Many centuries ago, muslin, an object of desire and a symbol of luxury, was the first export that introduced Bengal to the world. Over time, this fabric fell by the wayside, unable to compete with machine-made products and because of lack of support to weavers and insufficient market promotion.

Project Muslin is a revival package for this überfine cotton-thread by the Department of Micro, Small and Medium Enterprises and Textiles, Government of West Bengal. Its primary objective is to revive the muslin industry and ensure that the artisans get remunerative returns and appreciation for their unique skills.

West Bengal produces nearly 55% of the muslin made in India. But out of the thousands of muslin weavers that were once engaged in this craft, just 800 remain. Project Muslin aims to revive and promote Bengal muslin through a holistic approach. Among the steps that are being taken include soft and hard interventions like skill development, technology support, design inputs, product diversification, credit linkage, marketing support and encouraging the rural young to take up the craft.

 The weavers are given special training and introduced to modern designs so that they can produce high quality, marketable products.

Woven Air

The origins of Bengal muslin are more than a thousand years old. Hand woven from uncommonly delicate hand spun yarn, muslin was produced from a cotton plant that grew exclusively along the banks of a certain stretch of the Brahmaputra river.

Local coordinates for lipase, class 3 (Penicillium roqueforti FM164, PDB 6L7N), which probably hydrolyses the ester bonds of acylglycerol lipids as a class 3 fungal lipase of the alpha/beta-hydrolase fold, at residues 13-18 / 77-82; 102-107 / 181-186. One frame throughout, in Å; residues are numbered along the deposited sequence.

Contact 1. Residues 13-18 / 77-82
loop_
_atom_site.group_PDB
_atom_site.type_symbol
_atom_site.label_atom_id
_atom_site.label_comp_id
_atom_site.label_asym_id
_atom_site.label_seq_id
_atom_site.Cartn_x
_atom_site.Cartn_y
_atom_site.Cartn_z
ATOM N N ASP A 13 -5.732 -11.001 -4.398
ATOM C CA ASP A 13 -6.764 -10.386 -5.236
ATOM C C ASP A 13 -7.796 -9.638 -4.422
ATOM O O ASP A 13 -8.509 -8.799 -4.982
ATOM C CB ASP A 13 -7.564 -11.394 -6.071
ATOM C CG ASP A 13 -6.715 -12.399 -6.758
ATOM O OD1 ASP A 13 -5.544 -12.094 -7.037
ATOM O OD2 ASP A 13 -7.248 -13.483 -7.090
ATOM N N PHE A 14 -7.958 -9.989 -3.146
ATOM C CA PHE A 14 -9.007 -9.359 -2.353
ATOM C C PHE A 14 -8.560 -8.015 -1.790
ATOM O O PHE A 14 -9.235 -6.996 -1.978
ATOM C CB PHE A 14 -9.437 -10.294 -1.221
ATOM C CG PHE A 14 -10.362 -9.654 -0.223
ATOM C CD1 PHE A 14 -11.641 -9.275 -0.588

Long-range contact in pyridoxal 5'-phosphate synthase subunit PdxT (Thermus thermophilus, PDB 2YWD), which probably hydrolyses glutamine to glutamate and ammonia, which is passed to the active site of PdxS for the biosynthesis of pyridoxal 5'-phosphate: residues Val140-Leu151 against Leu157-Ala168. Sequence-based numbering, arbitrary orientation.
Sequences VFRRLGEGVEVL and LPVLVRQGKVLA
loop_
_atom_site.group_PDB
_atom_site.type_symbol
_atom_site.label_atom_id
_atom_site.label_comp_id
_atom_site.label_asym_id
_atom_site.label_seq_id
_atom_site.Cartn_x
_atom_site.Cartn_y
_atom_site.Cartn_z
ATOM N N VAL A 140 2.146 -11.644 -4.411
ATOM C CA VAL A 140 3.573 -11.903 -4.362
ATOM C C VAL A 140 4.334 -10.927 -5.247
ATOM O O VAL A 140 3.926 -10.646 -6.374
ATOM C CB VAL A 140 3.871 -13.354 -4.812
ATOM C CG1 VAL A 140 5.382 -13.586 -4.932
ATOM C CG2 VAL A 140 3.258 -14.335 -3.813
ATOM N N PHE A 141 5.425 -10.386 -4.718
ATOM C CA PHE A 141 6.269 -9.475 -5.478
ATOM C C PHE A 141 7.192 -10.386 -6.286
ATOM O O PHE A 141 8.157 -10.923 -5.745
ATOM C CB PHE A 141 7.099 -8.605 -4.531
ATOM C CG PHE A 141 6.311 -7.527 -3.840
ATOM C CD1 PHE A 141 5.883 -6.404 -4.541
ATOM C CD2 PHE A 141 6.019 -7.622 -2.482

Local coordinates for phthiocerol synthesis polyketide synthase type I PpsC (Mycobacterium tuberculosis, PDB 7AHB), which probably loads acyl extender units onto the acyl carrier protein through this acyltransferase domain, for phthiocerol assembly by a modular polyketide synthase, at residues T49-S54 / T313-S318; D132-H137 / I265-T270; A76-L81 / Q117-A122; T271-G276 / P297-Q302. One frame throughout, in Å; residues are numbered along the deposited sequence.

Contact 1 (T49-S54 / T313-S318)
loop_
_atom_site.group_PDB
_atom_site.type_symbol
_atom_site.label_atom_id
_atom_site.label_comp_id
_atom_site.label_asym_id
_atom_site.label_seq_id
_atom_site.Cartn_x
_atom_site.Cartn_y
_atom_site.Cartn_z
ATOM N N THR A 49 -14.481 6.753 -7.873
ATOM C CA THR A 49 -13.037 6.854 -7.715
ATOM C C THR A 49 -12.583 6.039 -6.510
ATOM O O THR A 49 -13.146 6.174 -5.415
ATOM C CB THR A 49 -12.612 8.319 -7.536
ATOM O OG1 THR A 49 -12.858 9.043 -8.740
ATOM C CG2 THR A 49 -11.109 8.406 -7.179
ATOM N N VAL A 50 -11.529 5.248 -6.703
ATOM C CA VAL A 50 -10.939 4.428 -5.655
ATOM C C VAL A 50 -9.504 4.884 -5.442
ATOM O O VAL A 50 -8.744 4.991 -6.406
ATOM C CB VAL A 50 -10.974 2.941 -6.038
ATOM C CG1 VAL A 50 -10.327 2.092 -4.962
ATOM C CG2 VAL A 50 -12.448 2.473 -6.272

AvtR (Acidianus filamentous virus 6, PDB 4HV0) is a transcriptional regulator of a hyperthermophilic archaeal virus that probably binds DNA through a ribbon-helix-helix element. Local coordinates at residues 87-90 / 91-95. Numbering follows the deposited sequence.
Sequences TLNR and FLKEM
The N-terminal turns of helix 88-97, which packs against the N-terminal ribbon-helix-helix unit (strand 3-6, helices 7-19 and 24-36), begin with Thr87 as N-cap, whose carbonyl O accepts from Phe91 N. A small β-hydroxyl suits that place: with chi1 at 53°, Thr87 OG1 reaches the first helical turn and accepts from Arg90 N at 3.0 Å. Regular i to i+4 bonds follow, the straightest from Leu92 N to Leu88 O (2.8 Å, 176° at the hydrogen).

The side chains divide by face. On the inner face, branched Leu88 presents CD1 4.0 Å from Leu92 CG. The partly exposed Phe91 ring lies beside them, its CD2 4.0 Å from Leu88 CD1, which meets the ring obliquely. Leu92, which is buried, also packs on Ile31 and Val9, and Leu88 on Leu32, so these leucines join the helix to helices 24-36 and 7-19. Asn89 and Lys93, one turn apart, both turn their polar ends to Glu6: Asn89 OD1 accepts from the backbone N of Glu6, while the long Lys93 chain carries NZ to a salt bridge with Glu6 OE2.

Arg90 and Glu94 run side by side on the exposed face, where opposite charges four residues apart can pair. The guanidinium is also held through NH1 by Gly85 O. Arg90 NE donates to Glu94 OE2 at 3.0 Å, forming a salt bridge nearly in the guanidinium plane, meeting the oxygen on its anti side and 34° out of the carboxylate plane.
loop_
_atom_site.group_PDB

Bengal’s muslins were exported to far off Rome under the name ‘textalis-ventalis’ – ‘woven air’ and other fancy names like ‘evening dew’ and ‘morning mist’. About 450 BC, Herodotus testified that in Inde “wild trees bore fleece as their fruit, out of which the Indians made their clothes”.  The best quality muslins had such fineness that it was a very highly valued item which only the very rich could afford. Involving highly intricate processes of spinning, weaving, darning and washing, the celebrated muslins of Bengal attained the status of an art. A standard piece of fine Bengal muslin measured 60 feet by 3 feet. This was so sheer that a small hollow bamboo tube could contain a whole piece of the finest muslin. 

The origins of muslin

Archaeologists believe that muslin of the finest weave found from the excavated sites in India was produced during the Indus Valley Civilization about 5000 years ago. But the first documented origin of this finely-woven fabric is from Dhaka (ancient India).

How did muslin get its name?

Some say that the word was derived from Mosul, an old trade centre in Iraq, while others think that muslin was connected with Musulipattam, sometime headquarters of European trading companies in southern India. Muslin is not a Persian word, nor Sanskrit, nor Bengali, so it is very likely that the name Muslin was given by the Europeans to cotton cloth imported by them from Mosul, and when they saw the fine cotton goods of Dhaka, they gave the same name to those fabrics. 

The marketing of muslin

Aggressive marketing is key to the revival of muslin. The romance of the fabric and its legendary lightness and distinctive motifs have to be promoted both in the urban and rural areas. The approach for both these areas are different and unique. The photograph (left) shows the spanking new showroom opened in Kolkata to promote muslin in an urban setting. Rural outlets are being opened too.